Almond-Spice Plum Upside Down Cake
As you can see, The Roaming Kitchen has a bit of a new look, thanks entirely to the Frenchman’s hard work and ingenuity. We’ll be making a few more cosmetic changes around here over the next few weeks. I’m really excited about what’s to come!
I thank you in advance for your patience as we work out the kinks. (And by that I mean, “Cris, be patient. Abstain from hurling your computer out your apartment window, just because it took you a gazillionty-one more hours than usual to format this post, and now you have no brain power left for the witty and devastatingly interesting headnote you’d planned to pen.)
Ah well. I’ll be clever next week. Also, I’ll share some fetching, non-food photos. In the meantime, I’m going to put down my computer and have a piece of cake. You should, too. I hope your weekend is full of seascapes and ripe tomatoes. Happy August!
In the fall and winter, I follow this recipe from Smitten Kitchen with apples and pears. I though, why not plums? Well, the water content is quite a bit higher, so plums don’t give you the same caramelization you’ll get with apples, but they do break down beautifully into a tart and buttery compote. Make a double batch, and use the rest on top of toast, stirred into oatmeal, spooned over yogurt, or as a summery ice cream topping. I thought about adding vanilla and/or bourbon to the pan, so there’s an idea for next time. And there will be a next time.
1 pound plums
4 tablespoons unsalted butter
1/2 cup sugar
Halve the plums. (I make one slice around the vertical equator, and then twist and pull the plum halves apart. Use a melon baller for easy pit removal.) Discard the pits.
Heat the butter and the sugar in a saucepan over medium heat, until the sugar dissolves into the butter. Add the plums, skin side up.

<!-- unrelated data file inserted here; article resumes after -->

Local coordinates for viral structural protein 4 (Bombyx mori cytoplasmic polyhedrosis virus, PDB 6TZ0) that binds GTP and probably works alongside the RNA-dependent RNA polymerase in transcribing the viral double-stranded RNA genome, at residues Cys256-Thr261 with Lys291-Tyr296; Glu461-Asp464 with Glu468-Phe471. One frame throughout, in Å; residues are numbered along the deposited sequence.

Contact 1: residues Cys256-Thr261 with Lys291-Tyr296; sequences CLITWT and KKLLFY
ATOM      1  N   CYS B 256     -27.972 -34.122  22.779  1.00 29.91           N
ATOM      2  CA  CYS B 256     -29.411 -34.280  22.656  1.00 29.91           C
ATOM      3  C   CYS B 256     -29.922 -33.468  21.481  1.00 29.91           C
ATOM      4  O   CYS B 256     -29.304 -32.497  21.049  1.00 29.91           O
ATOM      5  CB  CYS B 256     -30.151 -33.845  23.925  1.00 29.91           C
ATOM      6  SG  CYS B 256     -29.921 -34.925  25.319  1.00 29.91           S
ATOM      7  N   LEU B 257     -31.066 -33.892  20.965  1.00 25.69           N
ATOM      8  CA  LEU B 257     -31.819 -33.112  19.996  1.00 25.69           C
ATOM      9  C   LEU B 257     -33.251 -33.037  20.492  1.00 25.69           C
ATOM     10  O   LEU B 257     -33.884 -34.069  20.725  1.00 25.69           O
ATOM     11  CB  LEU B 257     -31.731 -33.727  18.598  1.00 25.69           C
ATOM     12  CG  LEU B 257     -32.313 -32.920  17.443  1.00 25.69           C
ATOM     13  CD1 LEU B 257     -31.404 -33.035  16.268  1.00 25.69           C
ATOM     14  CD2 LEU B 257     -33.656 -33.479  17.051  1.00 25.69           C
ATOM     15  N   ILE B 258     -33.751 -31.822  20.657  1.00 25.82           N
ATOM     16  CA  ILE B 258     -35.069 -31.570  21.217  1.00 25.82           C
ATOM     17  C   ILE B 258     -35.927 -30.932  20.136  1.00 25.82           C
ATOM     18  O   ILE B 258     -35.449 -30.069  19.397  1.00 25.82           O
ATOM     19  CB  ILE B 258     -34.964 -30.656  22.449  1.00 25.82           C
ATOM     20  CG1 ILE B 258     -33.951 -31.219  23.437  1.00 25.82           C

Increase the heat to medium high. Let the butter and the sugar come to a vigorous boil. At the 10 minute mark, the plums should be fairly broken down; give them a few stirs. Let the fruit cook another 5 minutes, and then allow to cool.
I based the bones of this recipe off of Nigel Slater’s A Cake for Midsummer, from his very excellent tome, Tender. (It should be noted, the original recipe is also wonderful.) If you don’t have golden baker’s sugar, use regular. Finally, the best way to grate fresh nutmeg? A microplane!
12 tablespoons unsalted butter, at room temperature
1 cup minus 2 tablespoons golden baker’s sugar
2 eggs, at room temperature
2/3 cup ground almonds
1 1/3 cup self-rising flour
1/4 teaspoon ground cinnamon
1/4 teaspoon freshly grated nutmeg
2 tablespoons buttermilk
Heat the oven to 350F. Grease and flour your cake pan.
Using an electric mixer, cream the butter with the sugar in a large mixing bowl for about 5 minutes, until the combination is light and fluffy. Add one egg at a time, blending until the egg is incorporated into the batter.
In a food processor, grind the almonds into dust. Move the almonds to a small bowl, along with the self-rising flour, the cinnamon, and the nutmeg. Give the dry ingredients a little whisk, to blend.
Add the dry ingredients to the butter/sugar/eggs, along with the buttermilk. Mix on low speed, just until the batter comes together.
Spoon about 1/3 of the plum compote into the bottom of the greased cake pan. Pour the batter on top. Move the cake to the oven for 30 minutes, or until a knife comes out clean. Allow the cake to cool completely.
Run a knife around the edges of the cake, to loosen it. Flip the cake onto a serving plate or board. (If you greased the pan well, the plum compote shouldn’t stick. However, even if it does, it’s not the end of the world: scrape it off with a spatula, and arrange it on top.) Use a spatula to spread the remaining plum compote over the top of the cake. (See? No one will even notice the scraped bits!)